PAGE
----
Even as the wealth of Jeff Bezos balloons and Amazon eats everyone’s online retail lunch, there are still a few other e-commerce entrepreneurs faring rather well.
In 2011, eBay purchased GSI Commerce for $2.4 billion, at the same time divesting wholly from the sports merchandise business in Fanatics and significantly from the sites ShopRunner and Rue La La, which together were set up under a new holding company named Kynetic that was put under the control of GSI CEO Michael Rubin.
Seven years later, Rubin is worth an estimated $3 billion from his online shopping empire that has dialed in on key niches thanks to high-profile partnerships rather than a spiderweb network of other retailers, a strategy the company is hoping will protect it from Amazon’s growing land grab.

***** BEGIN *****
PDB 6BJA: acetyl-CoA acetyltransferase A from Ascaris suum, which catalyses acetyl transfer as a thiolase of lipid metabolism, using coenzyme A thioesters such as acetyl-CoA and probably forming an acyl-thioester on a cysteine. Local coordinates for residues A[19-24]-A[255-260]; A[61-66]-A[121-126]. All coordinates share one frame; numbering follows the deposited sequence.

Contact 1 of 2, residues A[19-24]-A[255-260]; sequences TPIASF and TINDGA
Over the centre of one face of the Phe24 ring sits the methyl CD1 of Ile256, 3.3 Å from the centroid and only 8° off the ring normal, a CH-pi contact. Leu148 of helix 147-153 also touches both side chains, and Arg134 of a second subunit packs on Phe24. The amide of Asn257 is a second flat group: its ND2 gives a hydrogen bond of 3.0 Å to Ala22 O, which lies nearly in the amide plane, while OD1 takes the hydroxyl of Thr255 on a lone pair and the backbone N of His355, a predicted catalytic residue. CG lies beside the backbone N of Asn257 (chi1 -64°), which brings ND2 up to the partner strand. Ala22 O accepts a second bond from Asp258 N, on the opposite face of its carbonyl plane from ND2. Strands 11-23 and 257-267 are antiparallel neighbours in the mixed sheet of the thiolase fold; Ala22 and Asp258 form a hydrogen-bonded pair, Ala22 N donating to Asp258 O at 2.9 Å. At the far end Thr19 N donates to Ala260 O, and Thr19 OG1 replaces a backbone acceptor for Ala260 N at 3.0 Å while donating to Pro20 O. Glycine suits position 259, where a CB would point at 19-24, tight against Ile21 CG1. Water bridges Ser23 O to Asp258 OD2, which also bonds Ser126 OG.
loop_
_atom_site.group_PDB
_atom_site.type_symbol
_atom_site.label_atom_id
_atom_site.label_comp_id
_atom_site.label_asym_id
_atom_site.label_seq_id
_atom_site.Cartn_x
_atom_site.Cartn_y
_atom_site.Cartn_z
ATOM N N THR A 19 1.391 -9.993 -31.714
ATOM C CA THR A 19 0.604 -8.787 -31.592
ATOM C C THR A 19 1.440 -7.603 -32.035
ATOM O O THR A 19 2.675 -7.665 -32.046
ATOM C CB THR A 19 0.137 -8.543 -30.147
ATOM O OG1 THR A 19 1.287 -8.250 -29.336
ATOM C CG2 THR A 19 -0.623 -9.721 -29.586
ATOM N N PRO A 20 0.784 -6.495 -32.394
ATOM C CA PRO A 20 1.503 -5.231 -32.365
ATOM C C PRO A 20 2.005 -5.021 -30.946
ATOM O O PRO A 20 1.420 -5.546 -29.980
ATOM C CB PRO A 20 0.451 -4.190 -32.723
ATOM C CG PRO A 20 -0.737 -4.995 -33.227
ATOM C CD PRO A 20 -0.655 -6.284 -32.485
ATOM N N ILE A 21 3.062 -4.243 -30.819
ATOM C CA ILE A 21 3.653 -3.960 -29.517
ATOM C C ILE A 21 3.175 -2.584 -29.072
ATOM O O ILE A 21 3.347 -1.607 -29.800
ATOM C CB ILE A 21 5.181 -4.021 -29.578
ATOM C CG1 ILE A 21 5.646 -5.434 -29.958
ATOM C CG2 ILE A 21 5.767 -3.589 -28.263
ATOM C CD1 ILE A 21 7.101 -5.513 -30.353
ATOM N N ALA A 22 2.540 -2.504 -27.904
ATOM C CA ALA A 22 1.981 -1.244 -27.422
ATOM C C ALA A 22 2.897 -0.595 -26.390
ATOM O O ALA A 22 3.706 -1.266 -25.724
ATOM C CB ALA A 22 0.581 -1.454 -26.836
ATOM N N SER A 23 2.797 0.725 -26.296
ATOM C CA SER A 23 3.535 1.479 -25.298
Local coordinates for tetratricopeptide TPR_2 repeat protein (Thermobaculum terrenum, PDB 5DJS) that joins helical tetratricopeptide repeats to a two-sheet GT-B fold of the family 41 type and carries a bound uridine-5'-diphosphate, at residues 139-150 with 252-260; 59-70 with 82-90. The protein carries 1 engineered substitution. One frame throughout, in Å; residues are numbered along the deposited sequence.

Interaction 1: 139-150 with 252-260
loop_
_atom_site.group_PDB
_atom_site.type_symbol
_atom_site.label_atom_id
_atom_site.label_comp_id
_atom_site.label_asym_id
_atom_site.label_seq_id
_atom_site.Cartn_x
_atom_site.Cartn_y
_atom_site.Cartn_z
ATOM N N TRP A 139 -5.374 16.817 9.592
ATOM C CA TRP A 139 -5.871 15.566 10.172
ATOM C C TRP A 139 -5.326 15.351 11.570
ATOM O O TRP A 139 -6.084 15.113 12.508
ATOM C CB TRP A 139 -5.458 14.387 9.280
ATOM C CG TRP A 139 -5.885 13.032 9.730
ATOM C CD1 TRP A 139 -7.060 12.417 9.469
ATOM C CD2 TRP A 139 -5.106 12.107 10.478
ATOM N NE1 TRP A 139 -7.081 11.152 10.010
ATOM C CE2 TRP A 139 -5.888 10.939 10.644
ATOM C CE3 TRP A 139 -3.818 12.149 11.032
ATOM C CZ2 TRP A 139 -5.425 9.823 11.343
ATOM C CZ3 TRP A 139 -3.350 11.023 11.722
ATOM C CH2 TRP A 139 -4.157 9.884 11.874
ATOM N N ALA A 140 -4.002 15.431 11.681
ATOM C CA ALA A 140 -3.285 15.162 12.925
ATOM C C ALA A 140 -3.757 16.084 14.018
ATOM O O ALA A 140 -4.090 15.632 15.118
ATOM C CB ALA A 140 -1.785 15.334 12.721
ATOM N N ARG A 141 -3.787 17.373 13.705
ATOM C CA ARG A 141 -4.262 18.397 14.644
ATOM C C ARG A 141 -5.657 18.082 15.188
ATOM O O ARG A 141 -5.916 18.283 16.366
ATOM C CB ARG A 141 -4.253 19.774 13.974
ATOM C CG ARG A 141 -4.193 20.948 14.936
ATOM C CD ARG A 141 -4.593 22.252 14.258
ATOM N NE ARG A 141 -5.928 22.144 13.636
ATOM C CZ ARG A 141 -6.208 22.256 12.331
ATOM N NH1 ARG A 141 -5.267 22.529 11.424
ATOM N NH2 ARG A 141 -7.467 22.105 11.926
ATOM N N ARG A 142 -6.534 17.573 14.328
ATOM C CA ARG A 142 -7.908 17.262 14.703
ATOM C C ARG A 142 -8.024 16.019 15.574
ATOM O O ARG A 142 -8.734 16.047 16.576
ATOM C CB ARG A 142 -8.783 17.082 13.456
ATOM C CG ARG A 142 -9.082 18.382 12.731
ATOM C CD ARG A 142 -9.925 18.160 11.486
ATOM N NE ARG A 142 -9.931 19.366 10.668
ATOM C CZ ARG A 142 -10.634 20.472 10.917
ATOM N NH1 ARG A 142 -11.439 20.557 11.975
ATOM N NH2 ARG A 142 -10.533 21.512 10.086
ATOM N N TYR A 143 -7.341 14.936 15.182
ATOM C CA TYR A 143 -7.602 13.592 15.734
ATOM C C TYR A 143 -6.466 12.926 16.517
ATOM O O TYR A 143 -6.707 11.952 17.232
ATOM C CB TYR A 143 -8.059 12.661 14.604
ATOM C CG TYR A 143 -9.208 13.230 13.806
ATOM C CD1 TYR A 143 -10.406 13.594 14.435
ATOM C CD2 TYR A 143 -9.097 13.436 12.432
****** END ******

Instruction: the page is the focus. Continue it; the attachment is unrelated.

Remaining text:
Today, Fanatics helps leagues and teams sell their official sports merchandise directly to consumers.
The sports merchandising space relies heavily on partnerships with major organizations, and the MLB and NFL have both directly invested in Fanatics as a direct avenue for getting jerseys onto fans. In addition to selling gear, Fanatics is manufacturing much of it itself. The company acquired Majestic sportswear early last year, which has been behind much of the MLB’s merchandise for years, as it strikes to build out these operations.
How big of a business is all of this? Well, the company was valued at $4.5 billion one year ago, raising $1 billion from Softbank which, after betting big on Alibaba, is placing Fanatics as one of its strongest Vision Fund bets to be the next commerce hit.
Rubin will be joining us onstage at TechCrunch Disrupt to discuss his path as an entrepreneur and what’s next for his commerce empire. He will join other commerce-focused speakers, including executives from Glossier, Warby Parker and Adidas.
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